Eosinophilic gastroenteritis (EGE) is characterized by dense eosinophilic inflammation of one or several digestive tract sections. The symptoms include abdominal pain, weight loss, vomiting and diarrhea. Biopsy samples taken during endoscopic examination allows the diagnosis of the disease. An infiltration of >30 eosinophils per high-power field in at least five high-power fields, exhibiting signs of eosinophilic degranulation and extending to the muscularis mucosa or submucosa are all histological indications of EGE. EGE is traditionally classified into three forms depending on the depth of inflammation in the wall (mucosal, muscular or serosal). This, together with the digestive tract segments involved, determines the clinical presentation. The natural history of EGE includes three different evolutionary patterns, since patients may suffer a single outbreak, a recurrent course or even chronic disease. Corticosteroids are the most frequently used therapy for EGE; dietary treatments should be also considered. Surgery has been limited to solving obstruction and small bowel perforation. PMID:23061710

Lucendo, Alfredo J; Arias, Angel



Eosinophilic coronary monoarteritis.  


Eosinophilic coronary monoarteritis is an unfamiliar cause of acute myocardial ischemia. Most commonly, it presents as a left-sided chest pain or sudden death in middle-aged women with no traditional risk factors for coronary artery disease. Because the abrupt onset leaves almost no time for intervention, the symptoms readily lead to death, and most cases are diagnosed at necropsy. Dissection of the coronary artery wall with resultant occlusion of the lumen, which commonly affects the left anterior descending artery, is a consistent gross finding. An inflammatory infiltrate, which is predominantly composed of eosinophils in the tunica adventitia and tunica media and is often accompanied by a hematoma in between these 2 layers, is observed histologically. The etiology remains unclear, but an increase in the activity of eosinophils because of hormonal interactions during pregnancy has been suggested. Interplay of hormones is thought to culminate in the release of histolytic agents by the eosinophils, which initiate the dissection process. Currently, there is no specific treatment for eosinophilic coronary monoarteritis, but cyclophosphamide and prednisone have shown positive results in the treatment of spontaneous coronary artery dissection with unspecified periadventitial inflammation. Percutaneous coronary procedures have also resulted in favorable outcomes in a subset of patients. Because of the high, sudden death rate in eosinophilic coronary monoarteritis, deciphering the underlying pathophysiology of this almost invariably fatal disease remains both a challenge and a key to developing screening methods that will allow timely detection and thus treatment. PMID:24978927

Carreon, Chrystalle Katte; Esposito, Michael J



Eltrombopag Olamine in Treating Patients With Relapsed/Refractory Acute Myeloid Leukemia

Adult Acute Basophilic Leukemia; Adult Acute Eosinophilic Leukemia; Adult Acute Megakaryoblastic Leukemia (M7); Adult Acute Minimally Differentiated Myeloid Leukemia (M0); Adult Acute Monoblastic Leukemia (M5a); Adult Acute Monocytic Leukemia (M5b); Adult Acute Myeloblastic Leukemia With Maturation (M2); Adult Acute Myeloblastic Leukemia Without Maturation (M1); Adult Acute Myeloid Leukemia With 11q23 (MLL) Abnormalities; Adult Acute Myeloid Leukemia With Del(5q); Adult Acute Myeloid Leukemia With Inv(16)(p13;q22); Adult Acute Myeloid Leukemia With t(16;16)(p13;q22); Adult Acute Myeloid Leukemia With t(8;21)(q22;q22); Adult Acute Myelomonocytic Leukemia (M4); Adult Erythroleukemia (M6a); Adult Pure Erythroid Leukemia (M6b); Recurrent Adult Acute Myeloid Leukemia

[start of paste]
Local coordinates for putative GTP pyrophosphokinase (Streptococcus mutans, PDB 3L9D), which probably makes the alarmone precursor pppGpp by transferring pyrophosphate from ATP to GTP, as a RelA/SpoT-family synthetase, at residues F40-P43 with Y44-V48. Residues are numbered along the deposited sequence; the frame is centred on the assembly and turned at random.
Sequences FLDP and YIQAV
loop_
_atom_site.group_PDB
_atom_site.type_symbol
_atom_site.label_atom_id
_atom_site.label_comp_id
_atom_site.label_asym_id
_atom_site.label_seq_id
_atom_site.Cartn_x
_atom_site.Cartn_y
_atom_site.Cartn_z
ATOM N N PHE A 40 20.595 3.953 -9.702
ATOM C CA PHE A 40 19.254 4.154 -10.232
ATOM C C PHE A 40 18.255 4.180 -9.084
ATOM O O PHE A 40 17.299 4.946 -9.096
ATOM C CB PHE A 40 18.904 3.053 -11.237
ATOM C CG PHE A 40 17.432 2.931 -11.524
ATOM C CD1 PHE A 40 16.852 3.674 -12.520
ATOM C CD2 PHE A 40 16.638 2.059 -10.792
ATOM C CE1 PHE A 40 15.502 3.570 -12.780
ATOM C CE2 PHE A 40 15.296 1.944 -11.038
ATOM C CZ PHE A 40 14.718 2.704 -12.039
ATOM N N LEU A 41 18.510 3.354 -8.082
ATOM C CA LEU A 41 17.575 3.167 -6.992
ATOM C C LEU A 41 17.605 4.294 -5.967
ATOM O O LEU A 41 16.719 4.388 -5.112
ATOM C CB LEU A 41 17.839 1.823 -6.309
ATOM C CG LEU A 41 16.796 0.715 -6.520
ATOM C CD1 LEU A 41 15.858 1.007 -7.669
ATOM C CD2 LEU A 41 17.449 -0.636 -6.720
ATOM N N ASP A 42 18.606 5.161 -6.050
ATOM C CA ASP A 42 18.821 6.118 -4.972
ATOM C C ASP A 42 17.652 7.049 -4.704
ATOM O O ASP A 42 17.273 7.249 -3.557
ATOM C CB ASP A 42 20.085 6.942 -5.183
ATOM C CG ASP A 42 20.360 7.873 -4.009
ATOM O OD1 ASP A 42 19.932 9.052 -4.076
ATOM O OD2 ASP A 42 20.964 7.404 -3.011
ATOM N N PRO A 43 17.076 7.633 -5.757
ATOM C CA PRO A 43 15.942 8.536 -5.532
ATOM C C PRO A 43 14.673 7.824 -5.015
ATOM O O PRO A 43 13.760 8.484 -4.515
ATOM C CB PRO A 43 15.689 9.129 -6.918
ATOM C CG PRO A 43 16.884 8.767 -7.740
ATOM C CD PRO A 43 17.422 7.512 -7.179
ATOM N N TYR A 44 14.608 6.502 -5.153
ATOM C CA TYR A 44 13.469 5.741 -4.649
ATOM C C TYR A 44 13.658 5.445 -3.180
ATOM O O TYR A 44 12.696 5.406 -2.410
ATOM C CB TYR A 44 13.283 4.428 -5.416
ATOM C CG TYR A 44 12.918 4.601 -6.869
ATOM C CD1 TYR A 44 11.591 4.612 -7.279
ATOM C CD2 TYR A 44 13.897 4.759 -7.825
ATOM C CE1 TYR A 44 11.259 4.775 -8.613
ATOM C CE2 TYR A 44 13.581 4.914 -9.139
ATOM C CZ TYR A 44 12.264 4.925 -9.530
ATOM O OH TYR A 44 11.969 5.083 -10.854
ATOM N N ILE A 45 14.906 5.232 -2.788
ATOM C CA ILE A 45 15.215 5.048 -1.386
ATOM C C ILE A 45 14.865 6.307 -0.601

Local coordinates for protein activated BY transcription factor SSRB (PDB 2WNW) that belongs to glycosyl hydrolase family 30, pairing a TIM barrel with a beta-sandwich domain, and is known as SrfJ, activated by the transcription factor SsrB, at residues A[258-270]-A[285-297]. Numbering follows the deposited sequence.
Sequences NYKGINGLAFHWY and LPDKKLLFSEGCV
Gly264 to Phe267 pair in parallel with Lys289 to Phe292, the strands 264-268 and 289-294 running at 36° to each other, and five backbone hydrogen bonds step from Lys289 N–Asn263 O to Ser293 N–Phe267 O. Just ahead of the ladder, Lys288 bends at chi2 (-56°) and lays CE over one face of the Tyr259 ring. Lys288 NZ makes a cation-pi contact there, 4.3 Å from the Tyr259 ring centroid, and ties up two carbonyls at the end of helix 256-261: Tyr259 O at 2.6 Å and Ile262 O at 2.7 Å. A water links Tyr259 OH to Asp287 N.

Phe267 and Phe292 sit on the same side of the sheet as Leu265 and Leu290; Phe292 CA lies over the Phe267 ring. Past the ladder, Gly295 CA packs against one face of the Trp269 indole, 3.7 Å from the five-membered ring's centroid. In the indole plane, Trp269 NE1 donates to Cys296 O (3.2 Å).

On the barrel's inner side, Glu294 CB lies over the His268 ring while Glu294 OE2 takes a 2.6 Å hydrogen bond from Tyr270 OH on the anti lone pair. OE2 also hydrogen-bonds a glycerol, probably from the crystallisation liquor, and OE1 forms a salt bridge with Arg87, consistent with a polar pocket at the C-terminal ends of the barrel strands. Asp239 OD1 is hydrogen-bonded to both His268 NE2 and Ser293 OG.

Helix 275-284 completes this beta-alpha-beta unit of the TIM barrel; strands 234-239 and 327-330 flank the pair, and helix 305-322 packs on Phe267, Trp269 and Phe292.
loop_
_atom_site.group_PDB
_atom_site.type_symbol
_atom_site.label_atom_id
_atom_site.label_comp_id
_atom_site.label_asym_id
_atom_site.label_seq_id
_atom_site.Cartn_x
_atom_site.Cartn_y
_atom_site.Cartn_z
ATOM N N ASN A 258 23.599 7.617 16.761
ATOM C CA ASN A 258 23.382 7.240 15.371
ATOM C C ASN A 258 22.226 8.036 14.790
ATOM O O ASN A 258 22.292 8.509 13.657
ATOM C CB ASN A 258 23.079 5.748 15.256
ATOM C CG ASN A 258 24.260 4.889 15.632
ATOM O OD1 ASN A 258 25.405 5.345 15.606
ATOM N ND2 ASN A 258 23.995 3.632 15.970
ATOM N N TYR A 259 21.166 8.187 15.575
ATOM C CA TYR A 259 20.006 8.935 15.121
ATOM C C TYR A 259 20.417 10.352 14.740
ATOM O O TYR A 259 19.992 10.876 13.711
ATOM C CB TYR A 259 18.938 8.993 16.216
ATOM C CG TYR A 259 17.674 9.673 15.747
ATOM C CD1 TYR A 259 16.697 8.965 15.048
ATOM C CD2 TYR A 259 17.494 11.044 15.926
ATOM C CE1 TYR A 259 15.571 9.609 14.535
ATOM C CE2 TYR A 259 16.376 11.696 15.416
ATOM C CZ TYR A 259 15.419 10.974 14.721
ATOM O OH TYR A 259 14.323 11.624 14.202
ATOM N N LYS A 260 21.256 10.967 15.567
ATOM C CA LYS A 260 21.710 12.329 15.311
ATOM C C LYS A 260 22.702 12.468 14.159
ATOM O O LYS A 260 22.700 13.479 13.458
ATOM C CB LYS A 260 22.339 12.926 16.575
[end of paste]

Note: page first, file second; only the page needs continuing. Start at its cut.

Eosinophilic airway disorders.  


Diseases of the airway are common and make up a significant proportion of the respiratory physician's workload. The major contributors to this situation, such as asthma, chronic obstructive pulmonary disease (COPD), and chronic cough, all result from airway inflammation and often have an overlapping clinical picture, which in some instances makes accurate clinical diagnosis difficult. Asthma is a condition characterized by variable airflow obstruction, airway hyper-responsiveness, and airway inflammation, which is usually eosinophilic. However, the relationship between eosinophilic inflammation and asthma is complex, with only a weak correlation between the severity of airway inflammation and the markers of the severity of asthma, such as Pc20 and FEV1. Eosinophilic bronchitis is characterized by a chronic cough and sputum eosinophilia without airway hyper-responsiveness or variable airflow obstruction. The asthma phenotype is characterized by microlocalization of mast cells in the airway smooth muscle, emphasizing the importance of airway smooth muscle dysfunction in asthma. COPD has generally been considered to be a neutrophilic disease, in contrast to asthma. However, there is increasing evidence that a significant subgroup exists consisting of patients with stable COPD who have chronic airway eosinophilia with a more steroid-responsive disease. This article covers the role of eosinophils in the airway disorders asthma, COPD, and eosinophilic bronchitis. PMID:16612763